Which empire in history do you consider to be the most interesting?

Jan 2017
1,230
Durham
#81
Is it more American thing that they are more into modern history and less into ancient history?
I'd imagine personal rather than national. Plenty of Americans on this board comment on early periods of history. I'm not American, but I have no interest in early periods of history.

It's just a personal thing. I find the 19th century, and the very early 20th century, fascinating because of the complete upheaval in ideas, science and so on. Europe's change during that period was chaos in terms of its speed. That's European centric, but then what's wrong with that.
 
Likes: Futurist
Mar 2016
1,116
Australia
#82
Byzantine Empire - enemy of Christian states? :eek: They were Christian, just Orthodox. That means, just more mystic than in the Western Christianity.
Because of their Orthodox religion - which was viewed with much hostility in the West - they were seen as 'others' by the Catholics of Western and Central Europe. Their religious heresy - in their eyes - was repeatedly brought up by their Christian enemies such as the Normans, the Franks and the Venetians. Not all Christians are automatically friendly just because they sort-of share a religion.
 
Likes: Futurist

MAGolding

Ad Honorem
Aug 2015
2,808
Chalfont, Pennsylvania
#83
...For me it's the Byzantine Empire (as much as I prefer not to call it "Byzantine" since it's anachronistic), specifically in the period of the 8th century to the 11th century....They very rarely had any extended periods of peace and stability, being an enemy to both Christian and Muslim states, as well as facing uncountable civil wars and rebellions. While Europe languished in its semi-Dark Age, Byzantium's preservation of knowledge, science and culture was remarkable.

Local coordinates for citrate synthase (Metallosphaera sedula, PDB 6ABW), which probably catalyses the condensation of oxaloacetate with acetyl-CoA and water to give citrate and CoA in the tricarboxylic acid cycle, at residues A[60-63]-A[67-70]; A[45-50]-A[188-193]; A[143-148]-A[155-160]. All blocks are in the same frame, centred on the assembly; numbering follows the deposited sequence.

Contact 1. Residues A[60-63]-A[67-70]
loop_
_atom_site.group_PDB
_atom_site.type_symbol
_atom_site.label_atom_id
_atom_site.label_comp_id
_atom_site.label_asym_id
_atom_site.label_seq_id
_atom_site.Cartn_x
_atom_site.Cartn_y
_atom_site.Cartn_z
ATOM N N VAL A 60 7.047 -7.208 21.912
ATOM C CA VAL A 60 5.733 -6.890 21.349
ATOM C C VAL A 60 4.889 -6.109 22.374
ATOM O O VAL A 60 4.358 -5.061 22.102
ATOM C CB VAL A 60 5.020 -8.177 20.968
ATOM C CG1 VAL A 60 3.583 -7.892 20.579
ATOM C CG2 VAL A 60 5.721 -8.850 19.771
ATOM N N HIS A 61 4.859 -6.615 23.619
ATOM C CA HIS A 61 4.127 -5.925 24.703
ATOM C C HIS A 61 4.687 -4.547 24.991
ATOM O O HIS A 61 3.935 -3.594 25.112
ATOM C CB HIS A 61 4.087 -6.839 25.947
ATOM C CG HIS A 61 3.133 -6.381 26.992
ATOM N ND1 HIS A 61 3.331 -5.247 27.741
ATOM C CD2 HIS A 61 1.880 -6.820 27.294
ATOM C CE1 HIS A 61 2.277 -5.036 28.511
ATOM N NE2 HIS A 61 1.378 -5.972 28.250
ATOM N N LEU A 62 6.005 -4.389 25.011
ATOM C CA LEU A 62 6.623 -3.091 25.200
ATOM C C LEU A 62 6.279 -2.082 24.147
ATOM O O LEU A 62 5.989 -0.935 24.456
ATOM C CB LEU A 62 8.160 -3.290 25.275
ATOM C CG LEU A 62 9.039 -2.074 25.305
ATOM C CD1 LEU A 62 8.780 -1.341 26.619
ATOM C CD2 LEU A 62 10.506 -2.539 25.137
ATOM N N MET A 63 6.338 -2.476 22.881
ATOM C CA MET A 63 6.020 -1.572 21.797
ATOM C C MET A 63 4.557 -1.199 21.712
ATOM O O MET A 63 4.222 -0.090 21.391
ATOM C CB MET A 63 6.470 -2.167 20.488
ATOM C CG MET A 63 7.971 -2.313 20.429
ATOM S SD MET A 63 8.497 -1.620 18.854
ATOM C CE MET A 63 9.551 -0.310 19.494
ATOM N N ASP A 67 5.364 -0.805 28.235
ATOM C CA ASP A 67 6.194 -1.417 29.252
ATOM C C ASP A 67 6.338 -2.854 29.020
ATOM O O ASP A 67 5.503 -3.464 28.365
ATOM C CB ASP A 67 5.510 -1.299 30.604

Anyway, that's my pick. What about you guys?
Byzantine Empire - enemy of Christian states? :eek: They were Christian, just Orthodox. That means, just more mystic than in the Western Christianity.
Because of their Orthodox religion - which was viewed with much hostility in the West - they were seen as 'others' by the Catholics of Western and Central Europe. Their religious heresy - in their eyes - was repeatedly brought up by their Christian enemies such as the Normans, the Franks and the Venetians. Not all Christians are automatically friendly just because they sort-of share a religion.
But they had a lot of Christian enemies at various times. Like Sicily, Bulgaria, Serbia, Armenia, Georgia, the crusader states, the Fourth Crusade, the "Latin Empire of Constantinople".
I can add Arian Christian Germanic tribes like Vandals, Ostrogoths, and Lombards, and their Catholic subjects, as sometime enemies of the eastern Roman Empire. I can also add various pagan or heathen groups like Asiatic nomads and pre conversion Slavs as sometime enemies of the eastern Roman empire in addition to various Christian, Muslim, & Zoroastrian groups. And of course the partially Jewish population of the Khazar realm that were sometimes allies and sometimes enemies. The often hostile Zoroastrian majority Sassanid Empire had sizable Jewish, Nestorian Christian, and Buddhist minorities.

Note that the Armenian church considered the eastern Orthodox churches to be heretical, and vice versa, just like the Catholic Church did, but Bulgaria, Serbia, & Georgia were also eastern Orthodox, and were sometimes or often at war with the eastern Roman empire. Just like many Catholic kingdoms and principalities in western Europe often went to war with other Catholic states.
 
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VHS

Ad Honorem
Dec 2015
4,424
Florania
#84
Well I will be super boring and say the British Empire. The culture and people are new enough I can relate to them, while being unusual enough to pique my interest. Also being so new, there is a lot of documentary evidence, journals, diaries etc.
What did I think when I posted a thread called Decline and Fall of the British Empire?
 
Jan 2017
1,230
Durham
#85
Because of their Orthodox religion - which was viewed with much hostility in the West - they were seen as 'others' by the Catholics of Western and Central Europe. Their religious heresy - in their eyes - was repeatedly brought up by their Christian enemies such as the Normans, the Franks and the Venetians. Not all Christians are automatically friendly just because they sort-of share a religion.
Yes, they were arch enemies, for a long time Western Europe was the poor relation - going as far as to ransack Constantinople during at least one of the crusades.